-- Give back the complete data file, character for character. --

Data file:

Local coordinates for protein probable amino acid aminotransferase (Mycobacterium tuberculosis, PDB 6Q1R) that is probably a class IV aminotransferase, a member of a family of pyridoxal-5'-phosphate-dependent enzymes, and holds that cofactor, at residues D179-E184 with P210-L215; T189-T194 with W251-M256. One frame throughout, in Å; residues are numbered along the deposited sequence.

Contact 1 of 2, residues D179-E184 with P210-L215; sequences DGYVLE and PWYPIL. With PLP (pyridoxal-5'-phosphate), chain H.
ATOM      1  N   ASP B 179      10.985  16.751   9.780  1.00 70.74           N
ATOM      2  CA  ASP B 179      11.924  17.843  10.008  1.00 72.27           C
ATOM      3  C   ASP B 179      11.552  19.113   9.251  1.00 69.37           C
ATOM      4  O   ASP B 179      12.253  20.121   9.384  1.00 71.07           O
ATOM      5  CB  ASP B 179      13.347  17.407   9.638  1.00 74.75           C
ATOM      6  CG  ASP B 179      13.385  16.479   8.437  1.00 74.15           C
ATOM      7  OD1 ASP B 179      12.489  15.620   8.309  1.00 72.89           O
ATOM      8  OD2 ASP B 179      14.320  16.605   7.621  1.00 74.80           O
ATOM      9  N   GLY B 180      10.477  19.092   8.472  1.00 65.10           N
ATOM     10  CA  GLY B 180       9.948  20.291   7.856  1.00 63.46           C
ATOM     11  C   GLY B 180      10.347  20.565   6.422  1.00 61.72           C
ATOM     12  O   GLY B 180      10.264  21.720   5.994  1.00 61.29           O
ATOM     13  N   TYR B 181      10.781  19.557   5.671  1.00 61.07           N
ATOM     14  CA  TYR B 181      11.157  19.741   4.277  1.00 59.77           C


Local coordinates for protein probable amino acid aminotransferase (Mycobacterium tuberculosis, PDB 6Q1R) that is probably a class IV aminotransferase, a member of a family of pyridoxal-5'-phosphate-dependent enzymes, and holds that cofactor, at residues D179-E184 with P210-L215; T189-T194 with W251-M256. One frame throughout, in Å; residues are numbered along the deposited sequence.

Contact 1 of 2, residues D179-E184 with P210-L215; sequences DGYVLE and PWYPIL. With PLP (pyridoxal-5'-phosphate), chain H.
ATOM      1  N   ASP B 179      10.985  16.751   9.780  1.00 70.74           N
ATOM      2  CA  ASP B 179      11.924  17.843  10.008  1.00 72.27           C
ATOM      3  C   ASP B 179      11.552  19.113   9.251  1.00 69.37           C
ATOM      4  O   ASP B 179      12.253  20.121   9.384  1.00 71.07           O
ATOM      5  CB  ASP B 179      13.347  17.407   9.638  1.00 74.75           C
ATOM      6  CG  ASP B 179      13.385  16.479   8.437  1.00 74.15           C
ATOM      7  OD1 ASP B 179      12.489  15.620   8.309  1.00 72.89           O
ATOM      8  OD2 ASP B 179      14.320  16.605   7.621  1.00 74.80           O
ATOM      9  N   GLY B 180      10.477  19.092   8.472  1.00 65.10           N
ATOM     10  CA  GLY B 180       9.948  20.291   7.856  1.00 63.46           C
ATOM     11  C   GLY B 180      10.347  20.565   6.422  1.00 61.72           C
ATOM     12  O   GLY B 180      10.264  21.720   5.994  1.00 61.29           O
ATOM     13  N   TYR B 181      10.781  19.557   5.671  1.00 61.07           N
ATOM     14  CA  TYR B 181      11.157  19.741   4.277  1.00 59.77           C